season of green

March 23, 2011 in music, work by amy

Recent weeks have seen a distinct greening on many levels.  There are signs of spring in the warmer nooks of the city, indicated with a few daffodils sprinkled about and some trees gingerly allowing their buds out to play in the warm breezes.  However….

“It was one of those March days when the sun shines hot and the wind blows cold:  when it is summer in the light, and winter in the shade.” -  Charles Dickens   (I came across this quote on this lovely blog!)

Yes, we have been fortunate to have some mild days, but in true Cincinnati style, I hear snow is forecast for tomorrow.  sigh.  It will be in the 90′s and humid in no time, so I’ll settle into what this wild season has to offer which is a see-saw of unpredictability.

Grass is not the only green showcased this time of year.  March also brings us the ‘High Holy Season of Irish Music’, the days and weeks surrounding St. Patrick’s day.  Suddenly, if one can play a few jigs and reels, one is pressed into service to play the many gigs around town, serving up the annual dose of Irish music to folks who normally don’t pay it a whole lot of mind.  As musicians of varying levels of skills and reputations, we split ourselves up into groups and hit the town to play and play and play, which is what we do any way!  St. Patrick’s Day itself was a whirlwind of venues and friends and tunes…. Here are some of the highlights:

Gig 1:

A few of us from our beloved Riley School of Irish Music gathered to ring in the day at the Claddagh Pub in Mason. Ohio with a few tunes together.  We played for about 2 hours.

Gig 2:

The next place I headed to that day was a little bar called the B-list, located in Bellevue, Kentucky.  Of all the places to play, the B-list ranks as a favorite among those of us fortunate enough to play there.  The owner of the bar is an old friend of my harp-goddess friend Jeni and we are warmly welcomed as family.  I love it there.  But alas, the show must go on….

Gig 3:

My friend Patrick organized a little gig at the Claddagh in Newport, which is where we like to have our weekly evening sessions.  They too treat us kindly with an occasional pint and access to our favorite corner in which to play.  We were joined here by young James who is turning into quite a fiddle player!!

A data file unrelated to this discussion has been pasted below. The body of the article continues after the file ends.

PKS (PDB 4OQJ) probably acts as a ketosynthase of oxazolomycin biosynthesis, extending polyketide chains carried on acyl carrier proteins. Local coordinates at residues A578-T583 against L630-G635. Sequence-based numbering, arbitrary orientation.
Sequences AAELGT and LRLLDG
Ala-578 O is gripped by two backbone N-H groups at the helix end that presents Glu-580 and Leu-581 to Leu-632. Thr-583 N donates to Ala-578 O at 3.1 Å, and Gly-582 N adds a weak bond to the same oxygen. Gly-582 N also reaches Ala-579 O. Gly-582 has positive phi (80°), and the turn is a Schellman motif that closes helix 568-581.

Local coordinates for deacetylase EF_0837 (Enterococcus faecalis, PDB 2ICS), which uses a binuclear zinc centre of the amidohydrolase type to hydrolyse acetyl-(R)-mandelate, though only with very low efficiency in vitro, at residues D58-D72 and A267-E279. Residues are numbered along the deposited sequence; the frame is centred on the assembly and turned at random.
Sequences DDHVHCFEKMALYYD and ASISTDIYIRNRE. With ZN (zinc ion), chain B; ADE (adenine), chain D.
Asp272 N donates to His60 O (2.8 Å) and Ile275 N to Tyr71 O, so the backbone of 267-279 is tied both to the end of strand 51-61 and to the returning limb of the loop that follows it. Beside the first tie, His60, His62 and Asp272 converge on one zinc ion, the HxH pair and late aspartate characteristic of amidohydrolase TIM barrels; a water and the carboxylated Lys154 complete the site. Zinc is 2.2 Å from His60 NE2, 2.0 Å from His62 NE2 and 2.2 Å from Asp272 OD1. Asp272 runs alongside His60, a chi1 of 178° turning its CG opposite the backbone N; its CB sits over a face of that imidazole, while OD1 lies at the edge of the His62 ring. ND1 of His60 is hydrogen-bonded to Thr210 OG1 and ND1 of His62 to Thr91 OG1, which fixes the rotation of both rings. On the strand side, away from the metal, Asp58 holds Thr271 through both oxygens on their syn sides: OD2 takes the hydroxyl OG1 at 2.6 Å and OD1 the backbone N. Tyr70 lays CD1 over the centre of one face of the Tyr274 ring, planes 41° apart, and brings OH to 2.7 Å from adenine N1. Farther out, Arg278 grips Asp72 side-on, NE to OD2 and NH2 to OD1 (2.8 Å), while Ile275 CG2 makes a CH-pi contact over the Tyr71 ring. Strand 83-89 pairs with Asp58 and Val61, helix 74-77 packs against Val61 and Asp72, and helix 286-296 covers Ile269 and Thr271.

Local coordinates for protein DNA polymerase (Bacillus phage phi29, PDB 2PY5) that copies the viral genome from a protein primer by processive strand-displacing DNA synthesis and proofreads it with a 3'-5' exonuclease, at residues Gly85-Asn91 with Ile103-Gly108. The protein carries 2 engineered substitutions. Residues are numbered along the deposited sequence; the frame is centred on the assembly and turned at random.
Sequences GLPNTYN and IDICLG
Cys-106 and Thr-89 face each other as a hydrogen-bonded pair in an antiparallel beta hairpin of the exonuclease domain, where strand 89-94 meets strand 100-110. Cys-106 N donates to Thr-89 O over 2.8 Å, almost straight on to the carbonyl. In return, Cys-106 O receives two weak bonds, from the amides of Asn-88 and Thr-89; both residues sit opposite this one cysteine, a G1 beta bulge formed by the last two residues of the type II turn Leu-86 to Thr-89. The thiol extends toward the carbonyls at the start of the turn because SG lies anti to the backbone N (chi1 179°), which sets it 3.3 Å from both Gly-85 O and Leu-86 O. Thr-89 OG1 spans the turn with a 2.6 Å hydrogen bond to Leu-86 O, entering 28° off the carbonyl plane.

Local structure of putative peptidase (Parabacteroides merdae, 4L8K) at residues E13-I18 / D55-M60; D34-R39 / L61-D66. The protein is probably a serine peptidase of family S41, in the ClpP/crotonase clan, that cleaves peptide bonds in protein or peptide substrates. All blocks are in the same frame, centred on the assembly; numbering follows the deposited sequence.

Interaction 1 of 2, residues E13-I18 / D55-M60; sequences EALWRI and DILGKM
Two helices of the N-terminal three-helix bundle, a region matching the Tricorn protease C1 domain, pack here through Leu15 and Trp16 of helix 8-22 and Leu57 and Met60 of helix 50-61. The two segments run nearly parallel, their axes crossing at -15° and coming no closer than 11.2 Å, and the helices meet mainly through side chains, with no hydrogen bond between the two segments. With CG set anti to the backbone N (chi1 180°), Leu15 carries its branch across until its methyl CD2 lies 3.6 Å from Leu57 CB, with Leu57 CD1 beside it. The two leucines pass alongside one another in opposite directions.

As the day wore on, things got more chaotic.

The more recognized bands were brought into play at this time with large sound systems (when they could get them to work!) and it was time for the rest of us to go and watch the pros at work….

I doubt the drunken masses had any idea the level of musicianship they were witnessing.  They didn’t seem to care.  But the musicians in the audience did.  The flute player here is John Skelton with whom I am fortunate to study each week.  He is a world class Irish Flute player among many other things.  Dan and Bev of Liam’s Fancy are used to dealing with the chaotic late night bar scene, so they had this wild St. Pat’s crown under their spell in no time.  I simply don’t know how they do it.  In spite of the green-clad crazies, a good day was had by me and all of my fellow Irish music admirers.  My husband asked me at one point if there is such a thing as total saturation of Irish Music (read: “Don’t you ever get tired of playing tunes?”).  The answer is, of course, no!  Never!  Sure we might get physically exhausted by the rigors of pressing and plucking strings, creating a (somewhat) tuned in embouchure, keeping a proper beat, but our souls never really tire of the feeling that a well played tune can bring.  For a good bit of the time on St. Pat’s, I was able to transcend any fear of playing in public, making mistakes, etc and simply play, with my flute or whistle as an extension of myself.  This, I have to tell you, is bliss.  As good as it gets.